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Founder's Day Address, Alleyne's Grammar School, Uttoxeter, 23.7.1968
Micah 6.6-8
Matt 5.13-16 (2027 words)

We have come here this afternoon for the Annual Founder's Day Service of your school.  For some of us, including myself, this is the first such service in which we have ever taken part.  Some of you have been to many., and for many of you who are about to leave the school, this may be your last.

We have gathered ostensibly as  a body of worshipping Christians, which is why I as a Christian priest have been asked to address you.  But let us be honest.  Some of you are believing, that is, practising Christians, while others of you are not.  And so, what do we share with all men that is worth talking about?  I would suggest to you that it is our humanity.  Perhaps we can consider together something of what it means to be a human being in 1968 - of what it means to be an educated human being - of what it means to be, in Dietrich Bonhoeffer's phrase, "man come of age".

In order to get our bearings, let us begin with some of the things that man, homo sapiens, is doing this year.

Recently all of us, by means of newspapers, radio and television, have followed with interest and concern the ups and downs of Dr Philip Bleibeerg and the other heart transplant patients in Europe and Africa and in North and South America.  We have avidly followed the space explorations of the Soviet Union and the United States.  We enjoy viewing television programmes transmitted directly from various countries of Europe and also from the United States by means of Telstar and other communications satellites.  We are in the midst of what we call the Age of Science, by which we mean the age of man's systematic empirical investigation in all fields.  Just how much this is peculiarly the Age of Science is brought home forcefully by the startling fact that of all the empirical scientists who have ever lived, 90% of them, nine out of ten, are alive today.  Like Thomas Aleyne over 400 years ago, we likewise are in an age of new learning, an age when man is pushing out his horizons further than ever before.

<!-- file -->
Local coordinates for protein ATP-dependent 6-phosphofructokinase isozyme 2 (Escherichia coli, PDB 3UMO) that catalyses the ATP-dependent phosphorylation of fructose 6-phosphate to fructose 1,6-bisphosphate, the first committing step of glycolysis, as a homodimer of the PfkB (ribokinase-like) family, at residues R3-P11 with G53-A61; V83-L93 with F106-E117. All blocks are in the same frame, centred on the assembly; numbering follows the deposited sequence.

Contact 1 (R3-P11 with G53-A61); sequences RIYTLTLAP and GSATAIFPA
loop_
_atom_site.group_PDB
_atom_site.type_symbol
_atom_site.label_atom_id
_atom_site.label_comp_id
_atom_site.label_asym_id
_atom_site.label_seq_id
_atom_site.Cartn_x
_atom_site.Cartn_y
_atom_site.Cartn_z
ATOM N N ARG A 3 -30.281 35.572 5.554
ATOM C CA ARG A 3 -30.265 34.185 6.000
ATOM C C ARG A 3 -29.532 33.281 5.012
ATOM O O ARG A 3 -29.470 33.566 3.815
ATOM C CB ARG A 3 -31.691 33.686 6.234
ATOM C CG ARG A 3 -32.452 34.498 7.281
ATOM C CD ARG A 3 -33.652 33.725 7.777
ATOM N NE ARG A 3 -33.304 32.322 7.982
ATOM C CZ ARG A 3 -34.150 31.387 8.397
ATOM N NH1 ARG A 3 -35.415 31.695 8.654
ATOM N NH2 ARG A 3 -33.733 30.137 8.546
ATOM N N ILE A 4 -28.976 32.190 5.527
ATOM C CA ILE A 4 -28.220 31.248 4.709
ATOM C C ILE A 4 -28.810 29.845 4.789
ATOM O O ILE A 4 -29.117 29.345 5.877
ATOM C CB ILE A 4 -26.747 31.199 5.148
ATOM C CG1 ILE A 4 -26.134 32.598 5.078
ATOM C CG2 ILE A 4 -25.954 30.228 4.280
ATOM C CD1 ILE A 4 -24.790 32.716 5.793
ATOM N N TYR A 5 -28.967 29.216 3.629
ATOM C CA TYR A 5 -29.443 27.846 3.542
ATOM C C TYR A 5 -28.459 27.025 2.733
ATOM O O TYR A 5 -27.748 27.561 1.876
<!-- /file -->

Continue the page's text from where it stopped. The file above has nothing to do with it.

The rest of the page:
Through the endeavours of modern archaeologists and historians, we are making ancient history and pre-history faster than ever before.  That is we are better able to re-construct and to understand man's past and what went before.  And therefore we are better able to understand the forces in society that operate today.  In such areas as market research and meteorology we are beginning to be able to forecast the world's markets and the world's weather.  In a sense, we may say that man is moving out from the present moment in both directions along the time line that stretches from the past to the future.

If man is beginning to explore the dimensions of time, he is also exploring the dimensions of space.  At this very moment the great dish antennae of the radio telescopes are scanning the heavens and picking up energy patterns from radio galaxies and quasars that are apparently 700 million light years away, i.e. approximately 4 x 1022  miles away.  The astronomers have poured into our ears the information that there are hundreds of millions of galaxies, and there are hundreds of millions of stars in each galaxy.  Who knows how many stars there are in each galaxy with planets like our earth, perhaps teeming with life?

And then there is the other direction.  For in my little finger, we now know that there are billions of molecules, many of them made up of millions of atoms, and physicists bend over their cloud chambers chasing after innumerable sub-atomic particles, many of which have such a short life that they can only be detected by the effects that they leave behind them.  Man is reaching outward to galaxies of stars and inward to galaxies of force fields.